What does acupuncture it feel like?
It feels like someone is pinching your skin. Definitely not like an injection but people do experience acupuncture needling differently. Most patients feel only minimal pain as the needles are
inserted and others feel no pain at all.Once the needles are in place, there should be no pain at all. Acupuncture needles are very thin and solid and are made from stainless steel. The point is smooth (unlike hypodermic needles, these needles are not hollow or have cutting edges) for insertion through the skin, making it less painful than injections or blood sampling.
The risk of bruising and skin irritation is also less than when using a hollow needle. Physiotherapists always have to use sterile disposable needles, there is no risk of infection from the treatments.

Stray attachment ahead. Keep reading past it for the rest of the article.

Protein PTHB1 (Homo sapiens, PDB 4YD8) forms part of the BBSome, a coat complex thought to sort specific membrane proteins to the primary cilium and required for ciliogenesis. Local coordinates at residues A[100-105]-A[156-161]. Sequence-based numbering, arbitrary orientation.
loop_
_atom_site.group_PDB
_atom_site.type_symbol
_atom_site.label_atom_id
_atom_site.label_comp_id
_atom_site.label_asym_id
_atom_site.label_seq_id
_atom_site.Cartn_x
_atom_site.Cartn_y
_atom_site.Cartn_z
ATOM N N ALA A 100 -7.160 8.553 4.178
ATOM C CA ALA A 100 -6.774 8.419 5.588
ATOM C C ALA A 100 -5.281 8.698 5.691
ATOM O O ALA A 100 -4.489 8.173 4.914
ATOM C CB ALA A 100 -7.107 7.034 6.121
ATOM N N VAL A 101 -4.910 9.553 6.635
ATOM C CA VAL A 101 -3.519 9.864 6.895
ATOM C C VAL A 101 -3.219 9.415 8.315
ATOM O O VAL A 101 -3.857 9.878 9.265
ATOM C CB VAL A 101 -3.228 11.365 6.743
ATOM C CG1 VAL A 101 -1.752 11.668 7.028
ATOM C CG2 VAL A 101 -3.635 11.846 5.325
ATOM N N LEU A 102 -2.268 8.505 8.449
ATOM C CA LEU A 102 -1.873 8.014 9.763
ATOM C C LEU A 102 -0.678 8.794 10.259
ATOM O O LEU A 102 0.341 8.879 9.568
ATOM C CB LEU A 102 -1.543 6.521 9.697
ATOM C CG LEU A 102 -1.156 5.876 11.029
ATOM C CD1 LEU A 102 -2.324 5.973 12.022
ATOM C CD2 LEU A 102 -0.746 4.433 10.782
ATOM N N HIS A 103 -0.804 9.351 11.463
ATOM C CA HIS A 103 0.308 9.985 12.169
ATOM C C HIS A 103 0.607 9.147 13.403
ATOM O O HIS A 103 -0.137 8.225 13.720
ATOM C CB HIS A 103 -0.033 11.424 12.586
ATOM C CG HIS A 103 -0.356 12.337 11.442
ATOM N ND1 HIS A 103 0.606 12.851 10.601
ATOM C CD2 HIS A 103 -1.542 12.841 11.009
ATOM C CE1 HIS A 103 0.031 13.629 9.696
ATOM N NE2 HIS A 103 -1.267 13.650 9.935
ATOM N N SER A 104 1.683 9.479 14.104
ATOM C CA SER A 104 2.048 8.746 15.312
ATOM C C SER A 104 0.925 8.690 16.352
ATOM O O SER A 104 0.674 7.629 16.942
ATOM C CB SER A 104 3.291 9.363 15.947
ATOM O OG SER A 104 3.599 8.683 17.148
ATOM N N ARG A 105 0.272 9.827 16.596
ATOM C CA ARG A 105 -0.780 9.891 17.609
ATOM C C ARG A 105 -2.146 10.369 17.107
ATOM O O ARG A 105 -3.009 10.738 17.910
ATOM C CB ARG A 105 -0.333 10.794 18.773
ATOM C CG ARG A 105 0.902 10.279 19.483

What can you expect?
Depending on the structure and the depth that the therapist must “needle”, it can however be a bit uncomfortable. Keep in mind that the needles are inserted through the skin to the deeper layers.
When inserted into the body, the depth of the needles may vary, depending on which structure is targeted by the physiotherapist.When the acupuncture needles are inserted, they are left in place for between 15 and 40 minutes and often the physiotherapist will manipulate the needles so that you will feel a dull ache or numb sensation around their site of insertion. This sensation is called “De Qi” or “obtaining energy” and traditionally it is thought that “De Qi” may be an important part of the
treatment process as this suggests that the nervous system is correctly stimulated.

How long does this treatment take?
Treatments tend to last anywhere between 5 to 15 minutes, depending on the size and depth of the structure being treated.

Any side-effects?
Like with most treatments there are mild to short-lived temporary effects to look out for:
– Discomfort when the needle is inserted
– Drowsiness
– Feeling faint
– Bruising or bleeding at the site of the needle
– Numbness over the affected area.

To book a consultation call 079-736-8465 or dial 083-296-7692 to speak to a physiotherapist. For more information about Cilliers and Swart Physiotherapy visit